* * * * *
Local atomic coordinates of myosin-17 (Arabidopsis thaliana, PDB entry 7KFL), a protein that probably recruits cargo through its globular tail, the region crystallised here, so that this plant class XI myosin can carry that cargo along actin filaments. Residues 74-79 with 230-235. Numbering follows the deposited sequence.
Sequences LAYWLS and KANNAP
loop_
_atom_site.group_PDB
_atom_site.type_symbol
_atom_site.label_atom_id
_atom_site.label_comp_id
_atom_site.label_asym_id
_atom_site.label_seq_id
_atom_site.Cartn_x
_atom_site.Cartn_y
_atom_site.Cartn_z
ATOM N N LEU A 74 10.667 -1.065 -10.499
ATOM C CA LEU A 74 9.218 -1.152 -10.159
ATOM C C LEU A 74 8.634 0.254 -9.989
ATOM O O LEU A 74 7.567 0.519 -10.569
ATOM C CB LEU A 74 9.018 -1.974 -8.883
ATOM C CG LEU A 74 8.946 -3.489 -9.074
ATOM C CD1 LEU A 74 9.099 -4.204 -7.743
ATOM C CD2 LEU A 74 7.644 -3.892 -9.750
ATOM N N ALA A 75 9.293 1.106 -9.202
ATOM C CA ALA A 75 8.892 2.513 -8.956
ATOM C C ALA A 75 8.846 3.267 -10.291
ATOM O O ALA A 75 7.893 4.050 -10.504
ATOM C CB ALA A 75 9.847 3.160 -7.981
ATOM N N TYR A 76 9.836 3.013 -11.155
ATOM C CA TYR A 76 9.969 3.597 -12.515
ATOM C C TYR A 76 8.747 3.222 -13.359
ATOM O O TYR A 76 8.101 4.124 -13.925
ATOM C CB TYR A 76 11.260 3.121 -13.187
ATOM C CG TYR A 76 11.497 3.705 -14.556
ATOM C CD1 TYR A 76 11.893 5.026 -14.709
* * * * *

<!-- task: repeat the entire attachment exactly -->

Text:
Local atomic coordinates of myosin-17 (Arabidopsis thaliana, PDB entry 7KFL), a protein that probably recruits cargo through its globular tail, the region crystallised here, so that this plant class XI myosin can carry that cargo along actin filaments. Residues 74-79 with 230-235. Numbering follows the deposited sequence.
Sequences LAYWLS and KANNAP
loop_
_atom_site.group_PDB
_atom_site.type_symbol
_atom_site.label_atom_id
_atom_site.label_comp_id
_atom_site.label_asym_id
_atom_site.label_seq_id
_atom_site.Cartn_x
_atom_site.Cartn_y
_atom_site.Cartn_z
ATOM N N LEU A 74 10.667 -1.065 -10.499
ATOM C CA LEU A 74 9.218 -1.152 -10.159
ATOM C C LEU A 74 8.634 0.254 -9.989
ATOM O O LEU A 74 7.567 0.519 -10.569
ATOM C CB LEU A 74 9.018 -1.974 -8.883
ATOM C CG LEU A 74 8.946 -3.489 -9.074
ATOM C CD1 LEU A 74 9.099 -4.204 -7.743
ATOM C CD2 LEU A 74 7.644 -3.892 -9.750
ATOM N N ALA A 75 9.293 1.106 -9.202
ATOM C CA ALA A 75 8.892 2.513 -8.956
ATOM C C ALA A 75 8.846 3.267 -10.291
ATOM O O ALA A 75 7.893 4.050 -10.504
ATOM C CB ALA A 75 9.847 3.160 -7.981
ATOM N N TYR A 76 9.836 3.013 -11.155
ATOM C CA TYR A 76 9.969 3.597 -12.515
ATOM C C TYR A 76 8.747 3.222 -13.359
ATOM O O TYR A 76 8.101 4.124 -13.925
ATOM C CB TYR A 76 11.260 3.121 -13.187
ATOM C CG TYR A 76 11.497 3.705 -14.556
ATOM C CD1 TYR A 76 11.893 5.026 -14.709